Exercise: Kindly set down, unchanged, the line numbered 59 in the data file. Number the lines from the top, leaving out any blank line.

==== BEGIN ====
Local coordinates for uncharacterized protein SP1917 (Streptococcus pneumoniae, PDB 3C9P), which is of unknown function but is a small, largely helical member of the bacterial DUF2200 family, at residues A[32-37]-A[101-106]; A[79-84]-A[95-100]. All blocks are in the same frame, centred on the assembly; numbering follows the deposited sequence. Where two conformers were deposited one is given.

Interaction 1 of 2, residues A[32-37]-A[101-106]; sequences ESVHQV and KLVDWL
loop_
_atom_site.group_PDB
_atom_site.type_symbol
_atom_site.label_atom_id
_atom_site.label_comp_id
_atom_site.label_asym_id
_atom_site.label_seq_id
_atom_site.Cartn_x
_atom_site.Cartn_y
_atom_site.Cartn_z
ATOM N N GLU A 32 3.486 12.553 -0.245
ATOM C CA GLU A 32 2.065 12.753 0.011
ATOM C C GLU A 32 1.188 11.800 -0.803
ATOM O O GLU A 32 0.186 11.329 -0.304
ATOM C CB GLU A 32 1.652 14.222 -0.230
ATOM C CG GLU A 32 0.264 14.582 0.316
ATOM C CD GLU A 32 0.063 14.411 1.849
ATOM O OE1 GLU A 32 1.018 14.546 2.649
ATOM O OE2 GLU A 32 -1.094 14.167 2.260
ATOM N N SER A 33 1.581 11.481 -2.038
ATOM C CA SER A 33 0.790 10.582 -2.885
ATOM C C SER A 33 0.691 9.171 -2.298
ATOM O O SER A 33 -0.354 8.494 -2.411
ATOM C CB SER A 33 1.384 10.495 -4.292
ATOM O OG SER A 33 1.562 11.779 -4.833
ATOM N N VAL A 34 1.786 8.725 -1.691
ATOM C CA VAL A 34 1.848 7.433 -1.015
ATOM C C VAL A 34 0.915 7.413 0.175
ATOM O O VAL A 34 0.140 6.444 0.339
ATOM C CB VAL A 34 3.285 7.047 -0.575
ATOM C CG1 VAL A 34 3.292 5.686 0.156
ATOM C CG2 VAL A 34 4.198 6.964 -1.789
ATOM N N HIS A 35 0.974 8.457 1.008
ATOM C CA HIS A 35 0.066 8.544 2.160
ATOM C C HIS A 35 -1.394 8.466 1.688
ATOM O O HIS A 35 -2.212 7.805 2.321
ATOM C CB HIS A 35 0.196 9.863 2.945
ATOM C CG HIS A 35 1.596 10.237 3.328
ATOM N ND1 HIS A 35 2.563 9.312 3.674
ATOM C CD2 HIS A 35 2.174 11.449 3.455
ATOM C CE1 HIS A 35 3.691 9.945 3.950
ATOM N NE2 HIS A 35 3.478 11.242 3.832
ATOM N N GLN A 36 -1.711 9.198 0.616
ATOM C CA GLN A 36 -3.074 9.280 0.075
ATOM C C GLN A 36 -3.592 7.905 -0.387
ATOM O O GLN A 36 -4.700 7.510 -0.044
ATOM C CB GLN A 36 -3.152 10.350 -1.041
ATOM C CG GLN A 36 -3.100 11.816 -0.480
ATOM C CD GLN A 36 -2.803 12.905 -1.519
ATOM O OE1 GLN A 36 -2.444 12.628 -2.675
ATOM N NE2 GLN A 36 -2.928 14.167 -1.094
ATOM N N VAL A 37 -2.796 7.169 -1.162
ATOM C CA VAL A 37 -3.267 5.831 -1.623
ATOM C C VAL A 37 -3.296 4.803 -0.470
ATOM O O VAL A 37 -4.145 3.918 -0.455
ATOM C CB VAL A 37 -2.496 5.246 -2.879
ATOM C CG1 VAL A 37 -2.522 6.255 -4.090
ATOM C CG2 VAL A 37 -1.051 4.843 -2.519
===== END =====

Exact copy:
ATOM C CG1 VAL A 37 -2.522 6.255 -4.090